So in the spirit of writing down about the things I'm working on on a daily basis today comes hardware accelerated rendering of complex polygons. Ignacio Castaño finally convinced me to this ingenious method so all credit for it should go to him. I've spent last few moments at the office today looking into this method and it's just gorgeous so I'll give a brief overview of it.
In general all (at least Open Source) hardware accelerated vector graphics frameworks break up complex polygons in the process of tessellation. Like I mentioned in a few blogs before this process turns out to be quite complicated when trying to make it robust and fast. Ignacio's method beautifully avoids both problems.
So now to the method - the core idea is that we render to the stencil buffer and use it to correctly render the final polygon. So to use the Odd-Even fill rule we enable stencil writes and set up the stencil mask with glStencilMask(0x01) call. Next we make sure that the on passing the pixels are inverted with glStencilOp(GL_KEEP, GL_KEEP, GL_INVERT);. Then we can set the function and reference value for stencil testing by calling glStencilFunc(GL_ALWAYS, 0, ~0). Now we just render the vertices of our complex polygons as, for example triangles (fans would be just as suitable). Finally, we can enable color writes, disable stencil writes and enable stencil test and render a quad with the min/max coordinates of our polygon.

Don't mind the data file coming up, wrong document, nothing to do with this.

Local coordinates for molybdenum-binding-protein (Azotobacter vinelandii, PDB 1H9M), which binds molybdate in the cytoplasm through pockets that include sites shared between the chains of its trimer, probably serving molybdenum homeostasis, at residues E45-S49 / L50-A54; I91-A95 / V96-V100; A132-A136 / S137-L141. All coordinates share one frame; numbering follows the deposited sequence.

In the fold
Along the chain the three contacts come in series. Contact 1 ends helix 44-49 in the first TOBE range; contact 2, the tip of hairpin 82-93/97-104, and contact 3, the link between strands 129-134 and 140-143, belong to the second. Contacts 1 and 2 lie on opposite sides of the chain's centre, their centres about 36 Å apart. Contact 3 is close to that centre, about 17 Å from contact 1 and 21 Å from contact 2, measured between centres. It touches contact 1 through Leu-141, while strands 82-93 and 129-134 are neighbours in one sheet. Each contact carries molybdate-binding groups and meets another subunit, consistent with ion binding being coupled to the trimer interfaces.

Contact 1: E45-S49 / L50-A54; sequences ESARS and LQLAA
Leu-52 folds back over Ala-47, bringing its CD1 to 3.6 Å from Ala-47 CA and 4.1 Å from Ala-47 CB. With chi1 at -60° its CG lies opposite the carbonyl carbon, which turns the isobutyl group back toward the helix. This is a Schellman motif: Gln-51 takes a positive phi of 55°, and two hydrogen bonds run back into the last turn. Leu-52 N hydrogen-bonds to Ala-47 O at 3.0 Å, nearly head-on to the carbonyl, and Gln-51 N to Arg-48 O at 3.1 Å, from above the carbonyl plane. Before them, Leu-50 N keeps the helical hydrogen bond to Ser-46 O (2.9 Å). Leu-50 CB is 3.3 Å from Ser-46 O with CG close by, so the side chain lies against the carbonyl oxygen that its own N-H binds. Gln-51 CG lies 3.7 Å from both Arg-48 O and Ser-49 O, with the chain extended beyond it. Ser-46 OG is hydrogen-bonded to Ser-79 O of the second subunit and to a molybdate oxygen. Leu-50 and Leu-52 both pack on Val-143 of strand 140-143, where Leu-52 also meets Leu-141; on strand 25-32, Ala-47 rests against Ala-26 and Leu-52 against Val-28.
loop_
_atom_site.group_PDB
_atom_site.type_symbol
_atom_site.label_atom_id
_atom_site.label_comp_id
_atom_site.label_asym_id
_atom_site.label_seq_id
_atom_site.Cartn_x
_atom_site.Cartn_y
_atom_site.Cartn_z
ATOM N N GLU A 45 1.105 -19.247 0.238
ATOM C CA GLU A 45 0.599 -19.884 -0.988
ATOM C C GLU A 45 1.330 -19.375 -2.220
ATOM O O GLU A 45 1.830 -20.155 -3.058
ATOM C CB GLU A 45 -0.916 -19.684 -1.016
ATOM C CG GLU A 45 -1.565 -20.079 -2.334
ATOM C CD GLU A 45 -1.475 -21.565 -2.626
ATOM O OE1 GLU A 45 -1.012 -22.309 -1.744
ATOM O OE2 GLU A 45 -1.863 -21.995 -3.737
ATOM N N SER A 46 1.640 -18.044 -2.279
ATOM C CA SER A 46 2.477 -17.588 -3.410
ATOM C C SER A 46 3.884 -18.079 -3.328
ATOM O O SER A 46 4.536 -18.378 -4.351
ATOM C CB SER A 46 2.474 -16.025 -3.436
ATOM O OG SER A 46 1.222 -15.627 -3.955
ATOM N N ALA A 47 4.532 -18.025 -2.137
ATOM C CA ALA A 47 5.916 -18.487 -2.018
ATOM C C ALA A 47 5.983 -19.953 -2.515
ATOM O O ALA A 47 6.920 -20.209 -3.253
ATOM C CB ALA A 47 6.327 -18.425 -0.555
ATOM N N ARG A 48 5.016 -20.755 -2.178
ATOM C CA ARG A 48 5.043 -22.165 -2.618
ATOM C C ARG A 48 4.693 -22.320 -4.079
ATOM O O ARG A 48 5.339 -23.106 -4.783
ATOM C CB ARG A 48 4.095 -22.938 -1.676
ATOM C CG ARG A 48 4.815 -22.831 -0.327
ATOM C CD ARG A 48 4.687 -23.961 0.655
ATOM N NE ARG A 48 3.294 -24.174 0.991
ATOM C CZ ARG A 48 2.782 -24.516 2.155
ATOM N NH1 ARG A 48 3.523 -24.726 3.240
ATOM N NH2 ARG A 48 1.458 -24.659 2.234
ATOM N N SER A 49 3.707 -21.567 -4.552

The method is awesome, as it (in theory) doesn't involve any kind of client side computations (besides a trivial min/max test) and (again in theory) operates in whole on the hardware. A wonderful sideeffect of all of this is that we avoid robustness issues that tessellation introduces.
To test this method I wrote today an application to compare different methods of rendering complex polygons (full client side rasterization, trapezoidation on X11 with Xrender, triangulation with OpenGL and finally stencil tests with OpenGL). So far Ignacios stencil method is by far the best. A sample result showing rendering of a rather complex (1000+ vertices) polygon follows, first client side rasterization:
And now Ignacio's method:
Finally an insane polygon I created for testing robustness (intersections at distances smaller than the resolution of doubles) and speed (it has segments with 100+ vertical vertices falling on a scanline). The new method can actually handle it correctly and with 100000+ vertices we still get usable performance. Pretty amazing, so thanks Ignacio for letting me know about this!